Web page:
As the United Nations meet this year to agree their new post-2015 agenda for global development, tax fairness and the fight against illicit financial flows are high on the agenda, write Christian Haldenwang and Armin von Schiller.
Christian Haldenwang and Armin von Schiller are political scientists at The German Development Institute/Deutsches Institut für Entwicklungspolitik (DIE), a leading research institution and think tank for global development and international development policy worldwide. This piece was first published on their website.
The mobilisation of domestic revenue in the developing countries and the fight against illicit financial flows are high on the agenda. In his Synthesis Report on the post-2015 Agenda, published at the end of 2014, the Secretary General of the United Nations urged the establishment of an intergovernmental committee on tax cooperation.
International organisations, particularly the OECD, but also associations of states such as the G20 and G7, view the subject of domestic revenue as lying at the centre of the debate on financing and development. Developing countries are called upon to make greater efforts in the collection of taxes and levies. A further issue is that of greater transparency and fairness in the national and international tax systems.
So how should these requirements be realised within the scope of the post-2015 process? We see five central aspects that require consideration:
Firstly, trends are more important than absolute levels. Some proposals call for developing countries to commit themselves to achieving specific tax revenues. Figures quoted here include 20 per cent of gross domestic product, or 17 per cent for the poorest countries. However, targets such as these are unsuitable as generally-valid objectives, as even within specific country groupings (such as low-income countries or resource-rich countries) the heterogeneity of conditions influencing taxation is too great.
Instead, the focus should be upon the long-term development of public revenues, especially for the group of “low tax performers“ with weak or undemocratic governance structures. A further criterion is the willingness of governments to carry out the necessary reforms to their tax systems and tax administration. In future, the Tax Administration Diagnostic Assessment Tool (TADAT) will help to provide reliable and comparable information in this respect.
Secondly, tax fairness and equity should be central parameters in the assessment of tax systems within the context of the post-2015 agenda. The composition of the tax regime (the so-called “tax mix”), particularly the relative burden of direct taxation on private income and assets, has a significant effect on the progressivity of taxation. In addition, transparency with regard to tax expenditures (i.e. tax revenue foregone as a result of subsidies, specific asset write-down rules or tax holidays) is a central requirement for enabling questions of tax equity to be discussed and resolved in a way commensurate with the common good. The way in which the tax system is perceived by citizens and companies is decisive. Increasing numbers of surveys (e.g. World Value Survey, Afrobarometer, Doing Business Report) provide information on this subject. This data should be systematically analysed and used to assess tax systems.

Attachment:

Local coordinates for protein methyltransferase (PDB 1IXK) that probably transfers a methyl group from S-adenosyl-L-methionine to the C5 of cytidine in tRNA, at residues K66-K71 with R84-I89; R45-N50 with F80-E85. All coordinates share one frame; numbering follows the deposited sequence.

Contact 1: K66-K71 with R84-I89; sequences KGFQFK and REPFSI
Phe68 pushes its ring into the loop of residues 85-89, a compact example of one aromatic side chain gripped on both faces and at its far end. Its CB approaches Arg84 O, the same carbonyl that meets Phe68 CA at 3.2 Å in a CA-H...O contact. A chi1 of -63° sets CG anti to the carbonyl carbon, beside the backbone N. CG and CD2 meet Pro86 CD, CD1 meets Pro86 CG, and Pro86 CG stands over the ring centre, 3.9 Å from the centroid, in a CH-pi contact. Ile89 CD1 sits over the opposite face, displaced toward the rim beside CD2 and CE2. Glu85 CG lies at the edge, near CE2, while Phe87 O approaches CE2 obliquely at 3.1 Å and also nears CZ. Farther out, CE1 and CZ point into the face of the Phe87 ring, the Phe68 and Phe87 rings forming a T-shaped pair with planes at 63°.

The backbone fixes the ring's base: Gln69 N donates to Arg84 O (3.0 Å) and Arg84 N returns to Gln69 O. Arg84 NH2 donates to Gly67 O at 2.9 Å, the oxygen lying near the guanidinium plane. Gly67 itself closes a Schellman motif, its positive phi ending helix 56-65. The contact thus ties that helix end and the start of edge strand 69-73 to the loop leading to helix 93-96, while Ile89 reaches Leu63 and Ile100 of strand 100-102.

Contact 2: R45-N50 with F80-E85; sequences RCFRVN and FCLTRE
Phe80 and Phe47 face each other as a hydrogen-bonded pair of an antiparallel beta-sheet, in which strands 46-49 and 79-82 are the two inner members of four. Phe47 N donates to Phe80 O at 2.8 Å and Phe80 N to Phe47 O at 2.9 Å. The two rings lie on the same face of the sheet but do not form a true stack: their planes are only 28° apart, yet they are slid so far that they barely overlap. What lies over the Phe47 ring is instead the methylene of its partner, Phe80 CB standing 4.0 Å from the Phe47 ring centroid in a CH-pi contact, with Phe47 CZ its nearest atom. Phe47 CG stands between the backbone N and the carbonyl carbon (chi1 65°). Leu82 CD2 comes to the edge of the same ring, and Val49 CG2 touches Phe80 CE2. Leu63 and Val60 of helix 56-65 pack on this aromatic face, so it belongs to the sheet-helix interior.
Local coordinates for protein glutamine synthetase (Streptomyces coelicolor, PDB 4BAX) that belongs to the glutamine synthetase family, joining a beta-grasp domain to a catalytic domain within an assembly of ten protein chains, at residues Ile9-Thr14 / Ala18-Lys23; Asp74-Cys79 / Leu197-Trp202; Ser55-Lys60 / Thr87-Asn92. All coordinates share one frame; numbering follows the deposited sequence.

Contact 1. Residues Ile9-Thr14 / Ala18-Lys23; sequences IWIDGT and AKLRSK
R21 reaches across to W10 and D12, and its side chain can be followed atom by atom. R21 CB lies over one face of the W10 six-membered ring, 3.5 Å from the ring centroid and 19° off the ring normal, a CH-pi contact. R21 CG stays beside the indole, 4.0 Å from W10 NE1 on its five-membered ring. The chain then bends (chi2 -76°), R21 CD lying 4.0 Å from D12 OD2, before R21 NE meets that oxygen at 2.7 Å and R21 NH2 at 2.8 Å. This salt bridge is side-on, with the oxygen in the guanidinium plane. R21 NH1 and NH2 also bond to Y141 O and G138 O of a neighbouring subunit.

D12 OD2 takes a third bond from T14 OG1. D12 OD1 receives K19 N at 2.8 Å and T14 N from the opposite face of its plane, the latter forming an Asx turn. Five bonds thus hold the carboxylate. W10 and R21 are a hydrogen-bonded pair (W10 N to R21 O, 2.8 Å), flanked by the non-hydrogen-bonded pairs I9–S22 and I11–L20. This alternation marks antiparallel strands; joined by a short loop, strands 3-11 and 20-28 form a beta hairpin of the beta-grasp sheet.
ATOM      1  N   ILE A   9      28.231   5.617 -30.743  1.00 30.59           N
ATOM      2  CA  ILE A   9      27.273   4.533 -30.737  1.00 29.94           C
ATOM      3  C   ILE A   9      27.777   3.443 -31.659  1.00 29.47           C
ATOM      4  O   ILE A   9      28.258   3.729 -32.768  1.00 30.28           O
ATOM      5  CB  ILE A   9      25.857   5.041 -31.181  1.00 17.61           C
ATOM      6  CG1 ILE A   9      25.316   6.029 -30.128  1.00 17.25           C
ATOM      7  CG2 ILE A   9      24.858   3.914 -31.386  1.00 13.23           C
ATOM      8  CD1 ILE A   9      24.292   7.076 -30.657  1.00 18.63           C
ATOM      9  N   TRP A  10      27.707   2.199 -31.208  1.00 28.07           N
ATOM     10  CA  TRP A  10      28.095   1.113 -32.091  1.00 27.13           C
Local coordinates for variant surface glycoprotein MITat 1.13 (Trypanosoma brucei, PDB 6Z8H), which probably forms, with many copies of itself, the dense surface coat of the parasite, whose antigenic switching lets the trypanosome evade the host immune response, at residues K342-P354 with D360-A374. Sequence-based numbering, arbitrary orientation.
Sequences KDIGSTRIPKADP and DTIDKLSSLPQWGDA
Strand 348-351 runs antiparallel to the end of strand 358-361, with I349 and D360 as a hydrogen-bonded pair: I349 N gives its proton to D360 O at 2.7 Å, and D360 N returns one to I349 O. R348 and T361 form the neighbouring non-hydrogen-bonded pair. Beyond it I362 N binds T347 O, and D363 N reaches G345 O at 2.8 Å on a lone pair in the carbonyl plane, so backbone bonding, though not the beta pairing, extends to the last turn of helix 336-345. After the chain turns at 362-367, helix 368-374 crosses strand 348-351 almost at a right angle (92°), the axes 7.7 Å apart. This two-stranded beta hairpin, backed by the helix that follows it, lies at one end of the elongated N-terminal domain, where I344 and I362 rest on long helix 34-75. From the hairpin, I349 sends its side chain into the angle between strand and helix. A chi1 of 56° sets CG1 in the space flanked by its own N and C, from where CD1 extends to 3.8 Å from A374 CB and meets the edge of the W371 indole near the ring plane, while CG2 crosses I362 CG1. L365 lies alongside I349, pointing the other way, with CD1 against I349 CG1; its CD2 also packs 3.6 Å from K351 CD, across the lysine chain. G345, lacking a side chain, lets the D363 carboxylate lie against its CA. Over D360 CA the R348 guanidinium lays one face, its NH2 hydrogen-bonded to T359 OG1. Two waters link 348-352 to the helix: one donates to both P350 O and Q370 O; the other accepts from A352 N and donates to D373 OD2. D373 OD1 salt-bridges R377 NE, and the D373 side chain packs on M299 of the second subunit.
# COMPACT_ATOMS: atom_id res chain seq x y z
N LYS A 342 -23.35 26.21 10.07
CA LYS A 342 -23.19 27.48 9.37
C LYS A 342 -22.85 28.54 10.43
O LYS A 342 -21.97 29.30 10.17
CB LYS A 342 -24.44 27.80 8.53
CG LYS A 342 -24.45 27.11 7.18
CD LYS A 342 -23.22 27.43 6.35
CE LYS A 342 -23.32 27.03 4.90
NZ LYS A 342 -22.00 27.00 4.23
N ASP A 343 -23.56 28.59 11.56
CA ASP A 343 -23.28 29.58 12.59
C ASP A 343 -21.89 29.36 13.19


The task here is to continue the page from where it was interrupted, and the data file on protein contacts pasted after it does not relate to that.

Thirdly, the stability of public revenue is as important as short term hikes in tax collection. Stable revenues are key for the effective planning of public policies and investments – especially in countries where the planning capacity is already low. Diversified tax systems with a broad tax base are less susceptible to external shocks (e.g. fluctuations in terms of trade) and offer greater opportunities to react to unexpected revenue losses. This is a further argument in favour of paying particular attention to the tax mix.
Fourthly, more consideration needs to be paid to subnational taxes and levies. Thus far, the debate on taxes and development has concentrated on the level of central government. However, the collection of taxes by municipalities or the intermediate level can also play an important role in activating tax potential. The governments should take the first step here by collecting and publishing reliable information on tax revenues at subnational levels. In addition, state transfer systems should also be examined to determine what incentives they offer for subnational tax collection.
Fifthly, international co-operation on tax matters needs to receive more support than has previously been the case. In future, states need to co-operate better in the drafting and implementation of international standards such as the automatic exchange of information, reporting obligations for companies, transfers pricing guidelines, identification and recovery of stolen assets and the introduction of a common corporate tax base.
This represents a major challenge to the governments and public administrations of poorer states. It is therefore important to provide particular development policy support to such co-operation. It should also be demanded more emphatically when states (or major corporations) enrich themselves at the expense of the world community by dodging international agreements.